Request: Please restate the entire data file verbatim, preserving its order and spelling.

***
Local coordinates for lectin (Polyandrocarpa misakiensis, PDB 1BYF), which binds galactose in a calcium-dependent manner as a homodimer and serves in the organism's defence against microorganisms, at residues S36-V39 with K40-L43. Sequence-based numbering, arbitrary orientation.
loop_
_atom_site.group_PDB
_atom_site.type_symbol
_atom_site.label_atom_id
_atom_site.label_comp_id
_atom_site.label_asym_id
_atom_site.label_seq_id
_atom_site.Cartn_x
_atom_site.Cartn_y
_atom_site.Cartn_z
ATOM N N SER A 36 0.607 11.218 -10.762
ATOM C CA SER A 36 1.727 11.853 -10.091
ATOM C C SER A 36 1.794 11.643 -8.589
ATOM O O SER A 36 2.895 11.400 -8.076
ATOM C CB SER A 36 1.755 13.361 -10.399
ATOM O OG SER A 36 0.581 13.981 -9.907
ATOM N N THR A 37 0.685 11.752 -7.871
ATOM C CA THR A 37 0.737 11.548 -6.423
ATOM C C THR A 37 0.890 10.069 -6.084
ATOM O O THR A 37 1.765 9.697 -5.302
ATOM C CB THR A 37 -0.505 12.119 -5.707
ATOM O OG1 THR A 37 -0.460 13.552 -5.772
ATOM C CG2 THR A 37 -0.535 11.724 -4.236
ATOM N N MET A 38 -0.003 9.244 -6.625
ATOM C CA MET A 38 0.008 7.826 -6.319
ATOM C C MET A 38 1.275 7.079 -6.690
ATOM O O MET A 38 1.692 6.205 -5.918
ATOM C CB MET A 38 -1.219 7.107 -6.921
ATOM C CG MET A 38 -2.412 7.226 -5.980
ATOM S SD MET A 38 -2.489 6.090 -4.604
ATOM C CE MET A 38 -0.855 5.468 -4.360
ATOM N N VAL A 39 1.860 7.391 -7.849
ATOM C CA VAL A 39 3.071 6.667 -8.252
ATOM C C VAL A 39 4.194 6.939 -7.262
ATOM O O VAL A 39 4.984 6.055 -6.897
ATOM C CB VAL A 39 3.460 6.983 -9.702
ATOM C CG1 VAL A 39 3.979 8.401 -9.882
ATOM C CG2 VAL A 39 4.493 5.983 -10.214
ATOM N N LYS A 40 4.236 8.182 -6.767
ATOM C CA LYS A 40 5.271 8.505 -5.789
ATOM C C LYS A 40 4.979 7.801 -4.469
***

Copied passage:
Local coordinates for lectin (Polyandrocarpa misakiensis, PDB 1BYF), which binds galactose in a calcium-dependent manner as a homodimer and serves in the organism's defence against microorganisms, at residues S36-V39 with K40-L43. Sequence-based numbering, arbitrary orientation.
loop_
_atom_site.group_PDB
_atom_site.type_symbol
_atom_site.label_atom_id
_atom_site.label_comp_id
_atom_site.label_asym_id
_atom_site.label_seq_id
_atom_site.Cartn_x
_atom_site.Cartn_y
_atom_site.Cartn_z
ATOM N N SER A 36 0.607 11.218 -10.762
ATOM C CA SER A 36 1.727 11.853 -10.091
ATOM C C SER A 36 1.794 11.643 -8.589
ATOM O O SER A 36 2.895 11.400 -8.076
ATOM C CB SER A 36 1.755 13.361 -10.399
ATOM O OG SER A 36 0.581 13.981 -9.907
ATOM N N THR A 37 0.685 11.752 -7.871
ATOM C CA THR A 37 0.737 11.548 -6.423
ATOM C C THR A 37 0.890 10.069 -6.084
ATOM O O THR A 37 1.765 9.697 -5.302
ATOM C CB THR A 37 -0.505 12.119 -5.707
ATOM O OG1 THR A 37 -0.460 13.552 -5.772
ATOM C CG2 THR A 37 -0.535 11.724 -4.236
ATOM N N MET A 38 -0.003 9.244 -6.625
ATOM C CA MET A 38 0.008 7.826 -6.319
ATOM C C MET A 38 1.275 7.079 -6.690
ATOM O O MET A 38 1.692 6.205 -5.918
ATOM C CB MET A 38 -1.219 7.107 -6.921
ATOM C CG MET A 38 -2.412 7.226 -5.980
ATOM S SD MET A 38 -2.489 6.090 -4.604
ATOM C CE MET A 38 -0.855 5.468 -4.360
ATOM N N VAL A 39 1.860 7.391 -7.849
ATOM C CA VAL A 39 3.071 6.667 -8.252
ATOM C C VAL A 39 4.194 6.939 -7.262
ATOM O O VAL A 39 4.984 6.055 -6.897
ATOM C CB VAL A 39 3.460 6.983 -9.702
ATOM C CG1 VAL A 39 3.979 8.401 -9.882
ATOM C CG2 VAL A 39 4.493 5.983 -10.214
ATOM N N LYS A 40 4.236 8.182 -6.767
ATOM C CA LYS A 40 5.271 8.505 -5.789
ATOM C C LYS A 40 4.979 7.801 -4.469